Berber – Amazigh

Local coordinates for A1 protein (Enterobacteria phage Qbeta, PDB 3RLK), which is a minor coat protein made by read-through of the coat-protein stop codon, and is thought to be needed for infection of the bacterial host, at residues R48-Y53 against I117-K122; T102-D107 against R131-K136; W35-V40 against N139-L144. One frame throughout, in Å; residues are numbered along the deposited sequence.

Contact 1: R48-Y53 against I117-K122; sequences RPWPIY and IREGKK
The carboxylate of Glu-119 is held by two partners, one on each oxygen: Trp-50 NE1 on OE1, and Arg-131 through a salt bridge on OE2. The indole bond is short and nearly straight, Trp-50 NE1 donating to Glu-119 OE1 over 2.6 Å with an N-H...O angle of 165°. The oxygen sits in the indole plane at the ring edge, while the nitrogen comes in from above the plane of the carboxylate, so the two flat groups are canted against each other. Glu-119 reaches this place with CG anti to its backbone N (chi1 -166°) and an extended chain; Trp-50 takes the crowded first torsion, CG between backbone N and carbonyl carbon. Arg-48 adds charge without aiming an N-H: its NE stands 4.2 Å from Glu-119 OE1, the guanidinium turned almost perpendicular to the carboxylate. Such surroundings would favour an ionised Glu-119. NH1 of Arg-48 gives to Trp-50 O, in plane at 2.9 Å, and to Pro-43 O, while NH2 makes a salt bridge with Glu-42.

The Imazighen (singular Amazigh) also known as the Berbers are among the original peoples of North Africa. Their myths, legends and history span 9,000 years, back to the Proto-Mediterraneans. They have achieved unity by keeping up their unique language and culture which are, like their land, both African and Mediterranean. The Berbers of Morocco share this duality, reflecting the diversity of their nature stormy history. Through contact with other peoples of the Mediterranean, they created kingdoms but also vast territories organized into powerful, democratic, war-mongering, tribal communities. Both aspects of this social political organization have left a mark on recent historical events and the two millennia of the country’s history. As opposed to the pagan Mediterranean kingdoms of Antiquity, Berber empires developed inland and were Muslim. Judaism continued to be practiced, and the Sunni Islam majority gradually took on a Berber hue with its brotherhoods, zaouias, marabouts and rituals. The roots of the Berber culture go deep down into Morocco’s proto-history. They are illustrated by strong link with their land, a sense of community, hospitality, sharing food and a specific relationship with spirituality. Its openness to many influences whether Mediterranean, African, Oriental, European or international have defined its current characteristics. The Berber language, an Afro-Asian idiom, is the melting pot of history and culture of the country, It has outlived most languages of Antiquity such as Ancient Greek, Phoenician, Latin or Egyptian. It used to be written but is now mainly oral. Though there are fewer now that can speak it, the language is nevertheless still used by a substantial number of Moroccans. A true symbol of identity, the language crystallizes political demands and unleashes passions. The recent recognition of the country’s Berberity would seem to signify a will to preserve the language for future generations including its ancient alphabet called tifinagh. Ahmed Skounti – 2011 Anthropologist at the National Institute of Science, Archaeology and Heritage of Rabat. (Photo source: fyeahnorthafricanwomen)